Thus, for example, any sequence(s) and/or temporal order of steps of various processes or methods that are described herein are illustrative and not restrictive. Accordingly, it should be understood that, although steps of various processes or methods may be shown and described as being in a sequence or temporal order, the steps of any such processes or methods are not limited to being carried out in any particular sequence or order, absent an indication otherwise. Indeed, the steps in such processes or methods generally may be carried out in various different sequences and orders while still falling within the scope of the present invention. Accordingly, it is intended that the scope of patent protection afforded the present invention is to be defined by the appended claims rather than the description set forth herein.

Additionally, it is important to note that each term used herein refers to that which the Ordinary Artisan would understand such term to mean based on the contextual use of such term herein. To the extent that the meaning of a term used herein—as understood by the Ordinary Artisan based on the contextual use of such term—differs in any way from any particular dictionary definition of such term, it is intended that the meaning of the term as understood by the Ordinary Artisan should prevail.

Regarding applicability of 35 U.S.C. §112, ¶6, no claim element is intended to be read in accordance with this statutory provision unless the explicit phrase “means for” or “step for” is actually used in such claim element, whereupon this statutory provision is intended to apply in the interpretation of such claim element.

Furthermore, it is important to note that, as used herein, “a” and “an” each generally denotes “at least one,” but does not exclude a plurality unless the contextual use dictates otherwise. Thus, reference to “a picnic basket having an apple” describes “a picnic basket having at least one apple” as well as “a picnic basket having apples.” In contrast, reference to “a picnic basket having a single apple” describes “a picnic basket having only one apple.”

When used herein to join a list of items, “or” denotes “at least one of the items,” but does not exclude a plurality of items of the list. Thus, reference to “a picnic basket having cheese or crackers” describes “a picnic basket having cheese without crackers,” “a picnic basket having crackers without cheese,” and “a picnic basket having both cheese and crackers.” Finally, when used herein to join a list of items, “and” denotes “all of the items of the list.” Thus, reference to “a picnic basket having cheese and crackers” describes “a picnic basket having cheese, wherein the picnic basket further has crackers,” as well as describes “a picnic basket having crackers, wherein the picnic basket further has cheese.”

Referring now to the drawings, in which like numerals represent like components throughout the several views, one or more preferred embodiments of the present invention are next described. The following description of one or more preferred embodiments is merely exemplary in nature and is in no way intended to limit the invention, its implementations, or uses.

FIG. 1 is a block diagram of a non-resistive contact electrosonic sensor system 10 in accordance with one or more preferred embodiments of the present invention. As shown therein, the non-resistive contact electrosonic sensor system 10 includes one or more sonic sensor devices 20 in combination with one or more dielectric or electric field sensors 30. Appropriate control circuitry and/or control logic 12 is also provided.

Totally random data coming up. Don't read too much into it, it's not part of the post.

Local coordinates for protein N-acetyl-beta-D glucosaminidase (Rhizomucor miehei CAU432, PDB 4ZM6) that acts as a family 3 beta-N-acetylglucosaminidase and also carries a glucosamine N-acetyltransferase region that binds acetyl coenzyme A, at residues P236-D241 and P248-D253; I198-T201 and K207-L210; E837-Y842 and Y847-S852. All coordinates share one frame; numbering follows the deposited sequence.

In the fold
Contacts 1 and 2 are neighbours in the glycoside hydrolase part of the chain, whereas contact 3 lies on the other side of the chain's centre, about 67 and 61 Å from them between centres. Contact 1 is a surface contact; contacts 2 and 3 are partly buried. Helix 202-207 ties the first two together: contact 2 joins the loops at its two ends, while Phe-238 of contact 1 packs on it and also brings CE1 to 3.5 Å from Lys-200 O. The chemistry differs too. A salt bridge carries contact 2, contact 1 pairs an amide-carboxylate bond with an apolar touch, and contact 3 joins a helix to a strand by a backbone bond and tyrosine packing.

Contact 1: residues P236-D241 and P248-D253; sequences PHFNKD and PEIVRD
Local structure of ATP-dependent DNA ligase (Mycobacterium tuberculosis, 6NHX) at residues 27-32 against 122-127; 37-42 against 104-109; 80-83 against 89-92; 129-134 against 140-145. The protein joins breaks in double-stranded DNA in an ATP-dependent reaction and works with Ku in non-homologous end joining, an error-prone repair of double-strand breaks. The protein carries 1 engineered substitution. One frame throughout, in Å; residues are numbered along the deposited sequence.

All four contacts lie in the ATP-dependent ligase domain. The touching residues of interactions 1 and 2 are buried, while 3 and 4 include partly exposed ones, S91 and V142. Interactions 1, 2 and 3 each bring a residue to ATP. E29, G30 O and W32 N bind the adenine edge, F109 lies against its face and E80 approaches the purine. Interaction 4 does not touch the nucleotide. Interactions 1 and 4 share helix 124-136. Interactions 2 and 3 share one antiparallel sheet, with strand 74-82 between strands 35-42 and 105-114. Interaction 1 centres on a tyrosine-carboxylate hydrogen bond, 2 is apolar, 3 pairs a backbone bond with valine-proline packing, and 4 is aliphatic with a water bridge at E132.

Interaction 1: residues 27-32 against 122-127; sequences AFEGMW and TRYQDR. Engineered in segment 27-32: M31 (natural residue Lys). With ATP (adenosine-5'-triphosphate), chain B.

As used herein, the term “sonic” should be understood to mean or refer to the propagation of mechanical waves in gases, liquids, and solids, and includes vibration, sound, ultrasound, and infrasound. Furthermore, as used herein, the terms “sonic sensor” or “sonic sensor device” should be understood to mean or refer to a sensor or sensor device that is capable of detecting or sensing vibration, sound, ultrasound and/or infrasound mechanical waves.

Each sonic sensor device 20 includes a sonar transducer or the like that is adapted to detect a sound generated by a source 54 in an entity or entities 50 of interest. In many preferred embodiments, each entity 50 is a living organism and each source 54 is a biological tissue in that entity, such as a liver, a kidney, a mucous membrane or a brain, but it will be appreciated that in at least some embodiments, the entity 50 and/or source 54 could be something else, as described further below. Each sonic sensor may be disposed within a separate housing, or may be housed with other sensors or control circuitry/logic 12. The purpose of the sonic sensor or sensors is for interrogation of the physical structure, shape, and form of the source or sources 54 by either passive or active methods. Each sensor may be used to locate and determine the characteristics of a structure and its reference point's relationship to the placement of one or more electric field sensor. This can be used for more accurate placement and/or more accurate identification of the electric field signal source or sources. This information in turn provides useful data that may lead to more accurate metrics and may act as an aid to spatial reconstruction.

The electric field sensor (sometimes referred to herein as an “EFS”) is provided for interrogation of the electric and/or magnetic potential associated with structures or the physical displacement of the geo-electric field by an entity. The electric field sensor does not have resistive contact with the entity that is being monitored. By not having resistive contact, the electric potentials associated with the internal structures (internal organs of a human, for example), as opposed to the electric potentials associated with the surface (such as the human's skin), can be measured. Furthermore, by not having resistive contact, the geomagnetic displacement signature of the entity can be measured.